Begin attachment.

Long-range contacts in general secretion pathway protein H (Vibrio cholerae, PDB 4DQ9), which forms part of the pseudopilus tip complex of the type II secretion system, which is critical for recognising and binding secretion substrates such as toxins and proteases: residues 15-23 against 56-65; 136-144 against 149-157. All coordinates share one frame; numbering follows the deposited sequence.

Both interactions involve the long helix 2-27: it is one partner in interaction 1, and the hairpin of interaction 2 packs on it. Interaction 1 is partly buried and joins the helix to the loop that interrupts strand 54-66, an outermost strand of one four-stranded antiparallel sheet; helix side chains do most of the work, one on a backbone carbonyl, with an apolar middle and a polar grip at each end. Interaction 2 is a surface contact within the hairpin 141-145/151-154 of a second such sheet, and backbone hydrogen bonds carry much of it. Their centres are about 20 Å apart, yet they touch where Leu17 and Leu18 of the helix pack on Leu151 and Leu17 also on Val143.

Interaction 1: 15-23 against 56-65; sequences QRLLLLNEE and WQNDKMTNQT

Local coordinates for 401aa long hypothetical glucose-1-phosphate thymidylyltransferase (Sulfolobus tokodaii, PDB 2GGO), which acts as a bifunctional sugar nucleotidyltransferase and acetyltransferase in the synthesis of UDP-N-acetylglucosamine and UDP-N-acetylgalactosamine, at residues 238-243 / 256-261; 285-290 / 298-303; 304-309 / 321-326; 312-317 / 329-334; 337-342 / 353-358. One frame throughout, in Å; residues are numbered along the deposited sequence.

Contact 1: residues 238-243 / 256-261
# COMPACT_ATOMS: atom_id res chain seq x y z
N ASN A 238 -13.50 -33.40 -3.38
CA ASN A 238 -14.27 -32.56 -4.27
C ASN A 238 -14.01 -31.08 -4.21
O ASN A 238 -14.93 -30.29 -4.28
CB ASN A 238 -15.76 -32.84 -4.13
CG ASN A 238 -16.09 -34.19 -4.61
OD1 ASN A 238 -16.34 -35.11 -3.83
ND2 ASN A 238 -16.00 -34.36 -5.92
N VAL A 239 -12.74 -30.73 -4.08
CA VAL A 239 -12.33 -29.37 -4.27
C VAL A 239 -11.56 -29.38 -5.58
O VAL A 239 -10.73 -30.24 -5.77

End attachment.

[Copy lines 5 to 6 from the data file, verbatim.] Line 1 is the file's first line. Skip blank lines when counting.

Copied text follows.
Contact 1: residues 238-243 / 256-261
# COMPACT_ATOMS: atom_id res chain seq x y z